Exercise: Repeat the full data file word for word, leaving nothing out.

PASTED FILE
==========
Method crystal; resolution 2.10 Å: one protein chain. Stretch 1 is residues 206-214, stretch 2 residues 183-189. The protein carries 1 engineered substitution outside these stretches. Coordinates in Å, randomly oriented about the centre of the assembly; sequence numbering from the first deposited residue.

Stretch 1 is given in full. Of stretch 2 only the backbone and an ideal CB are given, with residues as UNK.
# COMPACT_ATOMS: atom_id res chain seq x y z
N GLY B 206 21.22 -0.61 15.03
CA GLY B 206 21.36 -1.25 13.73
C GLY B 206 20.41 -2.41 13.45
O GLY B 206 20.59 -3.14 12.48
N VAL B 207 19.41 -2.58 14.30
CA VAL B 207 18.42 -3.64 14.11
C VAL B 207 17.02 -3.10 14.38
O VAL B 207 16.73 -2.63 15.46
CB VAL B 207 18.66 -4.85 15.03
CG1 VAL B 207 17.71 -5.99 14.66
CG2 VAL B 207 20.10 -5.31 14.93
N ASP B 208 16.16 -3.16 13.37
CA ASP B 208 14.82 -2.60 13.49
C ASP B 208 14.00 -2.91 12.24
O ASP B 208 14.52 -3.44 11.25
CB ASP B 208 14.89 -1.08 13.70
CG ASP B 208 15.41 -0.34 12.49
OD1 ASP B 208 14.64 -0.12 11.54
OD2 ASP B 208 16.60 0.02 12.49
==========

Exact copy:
Method crystal; resolution 2.10 Å: one protein chain. Stretch 1 is residues 206-214, stretch 2 residues 183-189. The protein carries 1 engineered substitution outside these stretches. Coordinates in Å, randomly oriented about the centre of the assembly; sequence numbering from the first deposited residue.

Stretch 1 is given in full. Of stretch 2 only the backbone and an ideal CB are given, with residues as UNK.
# COMPACT_ATOMS: atom_id res chain seq x y z
N GLY B 206 21.22 -0.61 15.03
CA GLY B 206 21.36 -1.25 13.73
C GLY B 206 20.41 -2.41 13.45
O GLY B 206 20.59 -3.14 12.48
N VAL B 207 19.41 -2.58 14.30
CA VAL B 207 18.42 -3.64 14.11
C VAL B 207 17.02 -3.10 14.38
O VAL B 207 16.73 -2.63 15.46
CB VAL B 207 18.66 -4.85 15.03
CG1 VAL B 207 17.71 -5.99 14.66
CG2 VAL B 207 20.10 -5.31 14.93
N ASP B 208 16.16 -3.16 13.37
CA ASP B 208 14.82 -2.60 13.49
C ASP B 208 14.00 -2.91 12.24
O ASP B 208 14.52 -3.44 11.25
CB ASP B 208 14.89 -1.08 13.70
CG ASP B 208 15.41 -0.34 12.49
OD1 ASP B 208 14.64 -0.12 11.54
OD2 ASP B 208 16.60 0.02 12.49